I can't help but think this is sort of a pity, though. There was a moment, years ago, when I realized I make more as an art critic than most artists make doing their art — certainly more than I make as a playwright, which I'm, by most standards, pretty successful at. But when you consider how many critics haven't a clue about the subject of their criticism — and goodness knows I might be among them — this seems topsy-turvy.

Well, I'm don't have an answer to this, except to point people to art I think is worth investigating and hope that they spend money. The Pink Hobo show, titled "The Itch That Burns," would be an example of this. I hate to keep applying the phrases "lowbrow art" and "pop surrealism" to things, because it's just sort of a general descriptor of art that takes its influence from pop culture, advertising art, and subcultures like hot rodders and tattoo artists. But the truth is, I don't have a better descriptor, and a lot of the printmaking done in the Twin Cities seems to fit this description.

Detail from "The Uninvited" by Brett Von Schlosser
MinnPost photo by Max Sparber
Detail from "The Uninvited" by Brett Von Schlosser

Here's an example: There are several pieces by Brett Von Schlosser that are directly inspired by, and may have been used to advertise, very trashy movies that have played at the Trylon Microcinema in the past few months. Schlosser has an appealing style his prints often almost have the quality of a woodcut, in which the subjects of the illustration are rendered in bold shapes and colors. And so he has a print based on a film called "The Uninvited," an absolutely preposterous 1988 horror film starring George Kennedy. The film tells of a housecat that stows away on a yacht; the cat has been infected with a genetically engineered virus that causes him to do … something strange. Maybe he turns himself inside out. Maybe he just vomits up a redder, meaner cat. Whatever is going on, a lot of people die. Schlosser has represented this by showing a blueish black cat disgorging a smaller, wrinkled, fanged red cat. And there is more artistry in Von Schlosser's piece than in the whole of the movie that inspired it.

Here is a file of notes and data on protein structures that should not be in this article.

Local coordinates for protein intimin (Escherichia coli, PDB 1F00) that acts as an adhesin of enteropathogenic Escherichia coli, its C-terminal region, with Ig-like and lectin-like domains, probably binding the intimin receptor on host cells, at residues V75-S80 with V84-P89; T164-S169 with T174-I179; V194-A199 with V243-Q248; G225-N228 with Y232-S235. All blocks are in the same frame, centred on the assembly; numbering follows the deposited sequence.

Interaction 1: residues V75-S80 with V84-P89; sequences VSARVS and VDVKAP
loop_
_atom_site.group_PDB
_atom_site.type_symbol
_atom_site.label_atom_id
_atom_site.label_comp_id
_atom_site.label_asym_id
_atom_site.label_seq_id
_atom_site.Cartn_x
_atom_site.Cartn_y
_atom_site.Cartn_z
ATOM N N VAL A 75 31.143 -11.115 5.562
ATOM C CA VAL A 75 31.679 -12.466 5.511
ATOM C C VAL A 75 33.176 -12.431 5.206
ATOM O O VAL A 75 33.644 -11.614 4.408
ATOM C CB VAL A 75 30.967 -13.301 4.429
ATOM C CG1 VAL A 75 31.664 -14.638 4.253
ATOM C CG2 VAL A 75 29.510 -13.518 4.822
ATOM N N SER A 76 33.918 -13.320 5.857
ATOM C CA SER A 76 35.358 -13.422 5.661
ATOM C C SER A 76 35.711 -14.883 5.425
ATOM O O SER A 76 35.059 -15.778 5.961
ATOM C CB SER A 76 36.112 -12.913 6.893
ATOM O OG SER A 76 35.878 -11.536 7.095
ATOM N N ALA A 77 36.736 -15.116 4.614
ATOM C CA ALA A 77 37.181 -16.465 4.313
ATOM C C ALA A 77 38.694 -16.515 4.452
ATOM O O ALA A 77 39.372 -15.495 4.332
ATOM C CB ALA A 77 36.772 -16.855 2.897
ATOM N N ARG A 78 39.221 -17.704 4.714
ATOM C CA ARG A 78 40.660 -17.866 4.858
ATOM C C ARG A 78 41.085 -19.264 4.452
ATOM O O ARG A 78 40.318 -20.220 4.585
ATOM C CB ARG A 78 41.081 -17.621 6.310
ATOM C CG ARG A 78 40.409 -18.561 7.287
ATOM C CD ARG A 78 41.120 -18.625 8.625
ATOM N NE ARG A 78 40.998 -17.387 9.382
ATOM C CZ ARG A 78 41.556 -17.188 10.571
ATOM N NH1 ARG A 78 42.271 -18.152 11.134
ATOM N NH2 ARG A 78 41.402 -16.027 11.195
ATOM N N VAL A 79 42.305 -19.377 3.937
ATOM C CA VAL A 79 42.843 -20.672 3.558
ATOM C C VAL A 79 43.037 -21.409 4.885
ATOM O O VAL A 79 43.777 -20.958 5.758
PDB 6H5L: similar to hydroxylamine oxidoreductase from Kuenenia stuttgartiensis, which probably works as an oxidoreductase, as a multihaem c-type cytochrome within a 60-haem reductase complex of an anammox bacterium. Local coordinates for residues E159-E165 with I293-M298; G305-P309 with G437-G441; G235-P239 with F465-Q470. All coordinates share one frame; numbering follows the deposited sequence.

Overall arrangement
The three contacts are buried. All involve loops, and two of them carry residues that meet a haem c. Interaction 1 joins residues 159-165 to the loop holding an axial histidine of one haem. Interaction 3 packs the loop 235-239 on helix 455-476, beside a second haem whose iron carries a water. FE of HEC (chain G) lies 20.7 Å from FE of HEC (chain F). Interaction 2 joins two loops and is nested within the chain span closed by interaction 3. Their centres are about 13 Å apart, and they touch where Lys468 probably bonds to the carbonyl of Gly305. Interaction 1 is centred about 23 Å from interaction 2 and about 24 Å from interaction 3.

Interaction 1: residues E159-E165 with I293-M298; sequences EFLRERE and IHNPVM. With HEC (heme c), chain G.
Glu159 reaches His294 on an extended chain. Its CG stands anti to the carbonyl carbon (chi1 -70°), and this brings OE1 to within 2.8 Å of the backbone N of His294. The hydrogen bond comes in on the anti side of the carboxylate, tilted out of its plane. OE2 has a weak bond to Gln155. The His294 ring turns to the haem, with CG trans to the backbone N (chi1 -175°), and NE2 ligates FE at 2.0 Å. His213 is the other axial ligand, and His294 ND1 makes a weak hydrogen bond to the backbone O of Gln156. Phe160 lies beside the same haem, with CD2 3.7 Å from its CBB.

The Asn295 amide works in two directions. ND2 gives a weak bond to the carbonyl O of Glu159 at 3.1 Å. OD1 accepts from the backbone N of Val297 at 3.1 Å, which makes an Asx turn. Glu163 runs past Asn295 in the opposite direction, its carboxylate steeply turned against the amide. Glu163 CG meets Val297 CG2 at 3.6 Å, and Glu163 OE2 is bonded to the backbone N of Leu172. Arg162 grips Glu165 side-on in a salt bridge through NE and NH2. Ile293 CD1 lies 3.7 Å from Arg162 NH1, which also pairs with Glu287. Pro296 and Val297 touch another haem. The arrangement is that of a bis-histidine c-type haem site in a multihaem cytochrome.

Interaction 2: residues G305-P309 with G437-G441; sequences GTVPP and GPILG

Detail from "Rodeo for Brutes" by Brett Von Schlosser
MinnPost photo by Max Sparber
Detail from "Rodeo for Brutes" by Brett Von Schlosser

But here's why my labels aren't especially good. Von Schlosser is also responsible for a rather striking painting. It's quite large and shows a group of men huddled in a public bathroom around a man on a toilet. The huddled men are distorted and shadowed, with arms crooked slightly, as though they were about to reach for the man on the toilet. He, in turn, has his head buried in his hands, as though he were weeping. It's a piece of extraordinary menace, titled "Rodeo for Brutes," and I was instantly drawn to it, in part because it's challenging. I could imagine buying it, and hanging it on my wall, and having friends demand to know why I owned and displayed something so disquieting. But sometimes art should be disquieting; it can't all be comic images of Abraham Lincoln.

The piece is just a few hundred dollars. I think it is underpriced.